Sunday, November 21, 2010

The One With Encouragement

The last few weeks, I have felt an overwhelming feeling of being "burnt out" and tired of my same old routine. Tired of being in Nashville while all of my friends are in Chattanooga and other places, and also tired of Nursing School and having no life other than school, studying, and work.

Every week our VP of Missions at Saint Thomas Hospital sends out a word of encouragement, and this weeks email caught my attention. Just thought I'd share it with you, and hopefully it will be as encouraging to you as it is to me.

Keeping Your Heart Alive

We are all familiar with the concept and phenomenon of “burnout.” It is the place where we find ourselves bereft of even one more single ounce of physical, emotional or spiritual energy. It is what happens to us when we have given, or been robbed of, all the strength we have, and the only identifiable characteristic that remains within us is an overwhelming sense of exhaustion.

We reach this point sometimes in our personal relational lives. Neighbors, friends, family members – those who inhabit the significant realms of our relationships – are experienced as needy and draining. We are overtaken by the complexity of their problems, by their inability to cope, and by the seeming absence of our being able to offer practical, effective and relatively immediate solutions.

We sometimes find ourselves in this situation when we are overcome by the tragedies, disappointments, failures, and setbacks experienced in our own lives. Often we are not able to see any way out from under the huge mound of troubles that are thrust upon us from almost every side.

At other times we experience being burned out at work. The tasks and opportunities that once excited and enlivened us have now become dull, tedious, boring. There is no sense of satisfaction, no enjoyment, only daily drudgery followed by more daily drudgery.

There is nothing wrong with having found yourself at one or even many of these dead-ends of life. In some ways these situations are unavoidable hazards for those who are willing to be open and genuinely engage in the lives of others and for those who are so generous as to put their “heart and soul” into their work. And so, the question becomes, “how can we keep our hearts alive in settings and among circumstances where it is so easy to lose heart?”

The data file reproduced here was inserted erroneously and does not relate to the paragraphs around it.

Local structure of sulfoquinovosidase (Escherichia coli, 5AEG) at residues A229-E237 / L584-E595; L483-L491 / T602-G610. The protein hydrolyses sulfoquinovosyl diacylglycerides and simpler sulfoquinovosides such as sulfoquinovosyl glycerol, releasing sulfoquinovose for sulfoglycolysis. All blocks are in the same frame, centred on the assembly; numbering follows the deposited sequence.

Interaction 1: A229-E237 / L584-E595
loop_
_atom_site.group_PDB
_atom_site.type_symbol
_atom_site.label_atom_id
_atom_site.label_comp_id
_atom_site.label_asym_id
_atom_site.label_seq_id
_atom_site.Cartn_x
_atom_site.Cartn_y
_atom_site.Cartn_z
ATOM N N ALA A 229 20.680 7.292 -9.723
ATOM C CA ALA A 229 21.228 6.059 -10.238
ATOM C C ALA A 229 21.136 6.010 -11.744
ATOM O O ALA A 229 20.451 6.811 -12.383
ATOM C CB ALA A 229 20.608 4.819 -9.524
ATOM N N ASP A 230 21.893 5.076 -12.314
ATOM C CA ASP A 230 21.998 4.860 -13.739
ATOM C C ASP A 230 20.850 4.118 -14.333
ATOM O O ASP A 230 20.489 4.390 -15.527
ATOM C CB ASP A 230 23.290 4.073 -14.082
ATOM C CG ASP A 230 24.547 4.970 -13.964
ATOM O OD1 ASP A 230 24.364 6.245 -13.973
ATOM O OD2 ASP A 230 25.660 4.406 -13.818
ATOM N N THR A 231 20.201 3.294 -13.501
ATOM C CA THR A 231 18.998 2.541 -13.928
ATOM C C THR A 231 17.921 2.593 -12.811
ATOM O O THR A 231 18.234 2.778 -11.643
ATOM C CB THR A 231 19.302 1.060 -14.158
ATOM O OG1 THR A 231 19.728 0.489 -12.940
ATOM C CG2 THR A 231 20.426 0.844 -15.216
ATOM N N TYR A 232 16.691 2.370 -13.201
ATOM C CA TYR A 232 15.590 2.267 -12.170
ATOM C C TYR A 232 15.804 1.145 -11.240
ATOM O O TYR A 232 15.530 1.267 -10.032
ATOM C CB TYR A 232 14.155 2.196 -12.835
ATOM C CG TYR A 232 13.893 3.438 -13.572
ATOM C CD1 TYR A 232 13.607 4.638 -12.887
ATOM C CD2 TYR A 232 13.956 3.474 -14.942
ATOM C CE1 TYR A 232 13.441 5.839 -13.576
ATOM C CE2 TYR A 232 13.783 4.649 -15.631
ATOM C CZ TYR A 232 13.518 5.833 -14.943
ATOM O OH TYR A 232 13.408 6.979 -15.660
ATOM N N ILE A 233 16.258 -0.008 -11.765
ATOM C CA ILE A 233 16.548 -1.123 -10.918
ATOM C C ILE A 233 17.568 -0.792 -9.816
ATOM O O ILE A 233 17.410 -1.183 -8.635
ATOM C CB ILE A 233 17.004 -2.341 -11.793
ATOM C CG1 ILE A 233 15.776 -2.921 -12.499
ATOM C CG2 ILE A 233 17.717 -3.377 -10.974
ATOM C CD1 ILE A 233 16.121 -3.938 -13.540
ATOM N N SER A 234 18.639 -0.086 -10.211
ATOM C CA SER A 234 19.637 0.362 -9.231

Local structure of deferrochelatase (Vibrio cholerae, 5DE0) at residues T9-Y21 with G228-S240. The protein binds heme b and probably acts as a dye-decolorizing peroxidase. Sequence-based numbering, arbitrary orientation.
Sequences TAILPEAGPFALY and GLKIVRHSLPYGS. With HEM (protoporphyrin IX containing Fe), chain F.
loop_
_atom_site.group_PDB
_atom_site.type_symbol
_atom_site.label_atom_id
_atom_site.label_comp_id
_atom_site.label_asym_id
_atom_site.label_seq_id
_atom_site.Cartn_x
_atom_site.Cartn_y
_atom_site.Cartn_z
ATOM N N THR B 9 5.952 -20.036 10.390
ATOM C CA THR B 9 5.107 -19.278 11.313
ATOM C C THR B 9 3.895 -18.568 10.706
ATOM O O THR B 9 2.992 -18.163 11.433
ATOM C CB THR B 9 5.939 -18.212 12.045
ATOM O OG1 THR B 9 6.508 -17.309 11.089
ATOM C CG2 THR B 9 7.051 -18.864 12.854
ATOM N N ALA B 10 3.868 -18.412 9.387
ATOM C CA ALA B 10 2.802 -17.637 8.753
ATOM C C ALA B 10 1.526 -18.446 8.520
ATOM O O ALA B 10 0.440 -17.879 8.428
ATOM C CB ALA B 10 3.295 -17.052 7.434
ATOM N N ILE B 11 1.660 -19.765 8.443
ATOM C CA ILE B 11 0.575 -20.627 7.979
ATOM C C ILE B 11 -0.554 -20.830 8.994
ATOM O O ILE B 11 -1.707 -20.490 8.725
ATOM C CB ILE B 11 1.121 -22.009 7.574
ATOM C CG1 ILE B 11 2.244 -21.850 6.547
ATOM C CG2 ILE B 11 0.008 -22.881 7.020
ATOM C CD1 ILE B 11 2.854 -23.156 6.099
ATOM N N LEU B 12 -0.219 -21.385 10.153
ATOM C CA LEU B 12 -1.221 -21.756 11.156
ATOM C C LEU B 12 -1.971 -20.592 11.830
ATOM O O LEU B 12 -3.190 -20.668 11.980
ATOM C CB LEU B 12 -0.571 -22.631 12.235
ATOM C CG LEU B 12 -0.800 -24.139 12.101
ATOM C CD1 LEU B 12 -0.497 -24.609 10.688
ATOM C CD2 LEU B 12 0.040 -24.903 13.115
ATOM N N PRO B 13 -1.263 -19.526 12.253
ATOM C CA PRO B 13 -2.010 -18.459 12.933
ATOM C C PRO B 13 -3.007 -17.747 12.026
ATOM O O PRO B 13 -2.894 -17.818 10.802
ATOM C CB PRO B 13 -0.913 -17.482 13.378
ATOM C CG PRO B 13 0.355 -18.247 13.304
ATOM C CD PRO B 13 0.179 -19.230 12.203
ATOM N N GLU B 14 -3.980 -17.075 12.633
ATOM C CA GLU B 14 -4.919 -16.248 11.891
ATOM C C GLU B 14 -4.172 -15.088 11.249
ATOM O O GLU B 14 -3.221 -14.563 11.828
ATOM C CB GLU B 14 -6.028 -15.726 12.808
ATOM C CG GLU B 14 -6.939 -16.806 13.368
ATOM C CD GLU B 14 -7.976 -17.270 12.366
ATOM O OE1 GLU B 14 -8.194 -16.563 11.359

While not a “cure-all” formula, permit me to offer some observations that may offer relief and antidote:
-We need to be vigilant against the natural tendency of us all to view ourselves as powerless over the external forces of life circumstances. It is true that we have no power over sickness or death, no necessary control of global and national economic forces, no regulation of the behavior of others. But we do have complete control of our own integrity, a relentless persistence in our deep beliefs and convictions. In times of difficulty it is, indeed, easy to be overcome, but, for those who have taken time and effort to identify and cultivate roots in rich and immutable values, external adversity suggests that life may be very well changed, even radically changed, but certainly not at all ended.

-There is also a tendency within us to want to understand and interpret the events of our lives in the most simple of terms. We want things to be clearly right or clearly wrong, happy or sad, noble or base. We look at ourselves that way too, fairly consistently avoiding recognition of those unpleasant and painful sides of anxiety, anger, guilt, and grief. Because we regularly tend to ignore the “shadow” sides of ourselves, they become larger than life and more debilitating when they occasionally cycle into inescapable prominence. We do well to cultivate regular attention to all of our feelings, including the more distressing and negative ones, so that our hearts do not become untowardly dominated by any one or small group.
-We should take time to “polish” the vision planted deep within our hearts. The youthful idealism that promised so much hope and enthusiasm does not have to become dull and extinguished over time. We periodically need to remember those motivations and aspirations that prompted us to seek after love and to set high and lofty goals. The circumstances of our lives have certainly added more complication to their pursuit and attainment, but periodic remembrance, revival and resetting will keep the passions of the heart burning, providing sustenance and support throughout all our life.

Periodic exhaustion is to be expected in those who enthusiastically engage life and work. Incorporating regular rituals of reflection and rejuvenation provide the necessary periods of rest that build resilience and balance. Life is given to us as a gift. It may feel tattered every once in a while, but it is still a gift. Cherish it; care for it; keep your heart alive.

Jerry Kearney, Vice President of Missions, Saint Thomas Hospital

In Christ,


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